I had the last serious infection 9 years ago, maybe even a little more. At the same time, I still didn’t understand where exactly the virus came from, I thought about this question for a long time, but I didn’t find the answer. All the traditional ways of the spread of viruses here have not exactly been used. About 4 years ago I decided to try myself as a tester :) I had one old laptop, on which I decided to conduct tests on a real Windows 7 system (then restore it from a clean image). Naturally, there was no important data in the system, a clean system with antivirus. There were then problems with the permanent Internet, so I connected 3G usb-modem to this computer :) 2 tests went quite well (Kaspersky and Norton), and for the third test I took Eset. And when I checked the web protection and protection against phishing, I began to go on malicious sites and so on. And it seems that Eset has blocked everything. I was already delighted, I think "that's good," and finally decided to click on the advertising banner. Clicked. 3 redirects in a row and I found myself on the site of "shocking news" (this is fake news, more like the delirium of a madman). There are no viruses, no phishing, but since I had a 3G mobile Internet, I was subscribed to this news and my account was automatically charged $ 1 for providing the service in the form of “news” and immediately gave me “news” I was really “shocked,” they wrote to me that one famous person was alive (although this person had definitely died and even showed how he was buried). I had to go to the mobile operator and delete the subscription to these "news" (payment for the news subscription is $ 1 a day), because I could not do this through the personal account of the mobile operator (the function was blocked) only through a computer in the operator’s office (when I stood in a queue at the operator’s office, half of the people in the queue were about subscriptions to these “news”, some were subscribed to a lot of such news at once, and each news cost them from $ 1 or $ 2 a day, so that for the year they lost $ 1000 and more).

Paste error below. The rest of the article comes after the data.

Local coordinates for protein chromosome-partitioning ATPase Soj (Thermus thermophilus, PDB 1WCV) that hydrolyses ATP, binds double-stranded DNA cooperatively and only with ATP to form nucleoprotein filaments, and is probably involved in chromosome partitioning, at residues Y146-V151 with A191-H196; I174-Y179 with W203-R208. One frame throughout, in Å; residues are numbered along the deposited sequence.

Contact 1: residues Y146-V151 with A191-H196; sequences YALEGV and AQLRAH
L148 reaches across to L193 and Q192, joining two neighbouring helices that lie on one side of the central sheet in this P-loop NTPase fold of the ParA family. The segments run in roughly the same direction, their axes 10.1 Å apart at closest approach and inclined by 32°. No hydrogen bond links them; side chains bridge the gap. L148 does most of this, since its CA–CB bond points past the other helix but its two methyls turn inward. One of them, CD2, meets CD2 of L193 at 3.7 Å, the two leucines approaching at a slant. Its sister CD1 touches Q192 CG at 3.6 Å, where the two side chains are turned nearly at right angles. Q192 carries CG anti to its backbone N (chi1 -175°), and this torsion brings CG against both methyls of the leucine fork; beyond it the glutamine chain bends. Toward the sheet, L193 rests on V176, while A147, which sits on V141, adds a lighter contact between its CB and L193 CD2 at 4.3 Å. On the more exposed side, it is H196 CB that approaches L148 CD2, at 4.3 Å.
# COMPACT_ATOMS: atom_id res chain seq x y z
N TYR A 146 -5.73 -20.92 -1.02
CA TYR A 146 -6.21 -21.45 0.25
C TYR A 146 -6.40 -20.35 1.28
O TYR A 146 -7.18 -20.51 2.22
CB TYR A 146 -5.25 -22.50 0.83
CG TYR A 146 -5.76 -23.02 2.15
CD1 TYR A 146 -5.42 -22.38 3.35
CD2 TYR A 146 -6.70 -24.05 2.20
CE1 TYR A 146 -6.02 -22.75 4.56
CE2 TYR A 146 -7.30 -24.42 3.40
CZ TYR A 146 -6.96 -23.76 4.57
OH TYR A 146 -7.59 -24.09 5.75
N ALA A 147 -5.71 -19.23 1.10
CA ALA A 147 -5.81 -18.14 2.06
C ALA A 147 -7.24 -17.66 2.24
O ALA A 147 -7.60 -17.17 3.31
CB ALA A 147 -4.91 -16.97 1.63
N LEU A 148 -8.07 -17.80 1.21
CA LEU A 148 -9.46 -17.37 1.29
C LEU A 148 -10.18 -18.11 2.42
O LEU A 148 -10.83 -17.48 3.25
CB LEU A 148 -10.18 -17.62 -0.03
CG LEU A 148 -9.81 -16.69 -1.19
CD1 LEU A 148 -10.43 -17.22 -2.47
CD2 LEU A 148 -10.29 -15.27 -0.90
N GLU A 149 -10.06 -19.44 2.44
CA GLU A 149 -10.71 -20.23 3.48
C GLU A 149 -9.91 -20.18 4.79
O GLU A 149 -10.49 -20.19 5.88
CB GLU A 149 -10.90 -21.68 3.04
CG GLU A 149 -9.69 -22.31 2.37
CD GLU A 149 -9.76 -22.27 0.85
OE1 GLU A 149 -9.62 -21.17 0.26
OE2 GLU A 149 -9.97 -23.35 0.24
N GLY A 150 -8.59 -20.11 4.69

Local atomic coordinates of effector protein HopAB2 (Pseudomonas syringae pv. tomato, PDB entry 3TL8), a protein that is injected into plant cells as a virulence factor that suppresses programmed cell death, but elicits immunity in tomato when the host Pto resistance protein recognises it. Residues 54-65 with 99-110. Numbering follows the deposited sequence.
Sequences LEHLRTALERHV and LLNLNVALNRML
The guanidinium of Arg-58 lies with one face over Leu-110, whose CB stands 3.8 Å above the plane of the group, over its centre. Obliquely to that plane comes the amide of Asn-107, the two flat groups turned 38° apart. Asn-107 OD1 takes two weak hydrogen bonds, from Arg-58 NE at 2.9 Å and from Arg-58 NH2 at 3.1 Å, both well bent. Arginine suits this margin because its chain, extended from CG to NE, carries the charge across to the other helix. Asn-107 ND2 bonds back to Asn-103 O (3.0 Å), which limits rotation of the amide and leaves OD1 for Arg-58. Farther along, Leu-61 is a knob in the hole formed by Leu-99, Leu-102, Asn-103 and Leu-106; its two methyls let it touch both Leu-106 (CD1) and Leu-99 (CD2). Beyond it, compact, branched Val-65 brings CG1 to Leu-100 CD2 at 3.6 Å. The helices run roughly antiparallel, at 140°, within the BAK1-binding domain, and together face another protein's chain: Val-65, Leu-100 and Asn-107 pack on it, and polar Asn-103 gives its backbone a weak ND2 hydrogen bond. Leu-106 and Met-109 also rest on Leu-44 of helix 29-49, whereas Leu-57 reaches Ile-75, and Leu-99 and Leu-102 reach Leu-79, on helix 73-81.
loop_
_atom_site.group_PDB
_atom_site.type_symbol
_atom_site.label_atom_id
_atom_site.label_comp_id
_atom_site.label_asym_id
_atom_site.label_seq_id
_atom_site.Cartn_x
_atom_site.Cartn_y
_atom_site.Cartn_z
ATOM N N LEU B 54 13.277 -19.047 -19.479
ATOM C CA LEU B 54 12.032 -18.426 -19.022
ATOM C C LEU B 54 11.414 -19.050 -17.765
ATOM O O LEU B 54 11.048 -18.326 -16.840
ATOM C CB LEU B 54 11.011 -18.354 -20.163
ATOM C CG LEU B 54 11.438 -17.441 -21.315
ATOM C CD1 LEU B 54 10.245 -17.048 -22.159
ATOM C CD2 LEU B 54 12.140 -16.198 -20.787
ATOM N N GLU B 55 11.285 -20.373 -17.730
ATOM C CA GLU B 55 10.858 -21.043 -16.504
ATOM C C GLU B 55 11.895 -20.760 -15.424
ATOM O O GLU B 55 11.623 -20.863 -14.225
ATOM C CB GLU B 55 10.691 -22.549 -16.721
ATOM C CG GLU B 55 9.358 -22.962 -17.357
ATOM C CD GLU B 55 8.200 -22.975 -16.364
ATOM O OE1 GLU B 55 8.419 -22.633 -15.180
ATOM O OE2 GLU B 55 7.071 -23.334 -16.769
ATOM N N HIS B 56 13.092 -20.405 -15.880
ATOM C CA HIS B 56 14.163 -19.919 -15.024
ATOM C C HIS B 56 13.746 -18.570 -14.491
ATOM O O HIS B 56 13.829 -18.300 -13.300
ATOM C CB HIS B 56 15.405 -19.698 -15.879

shmu26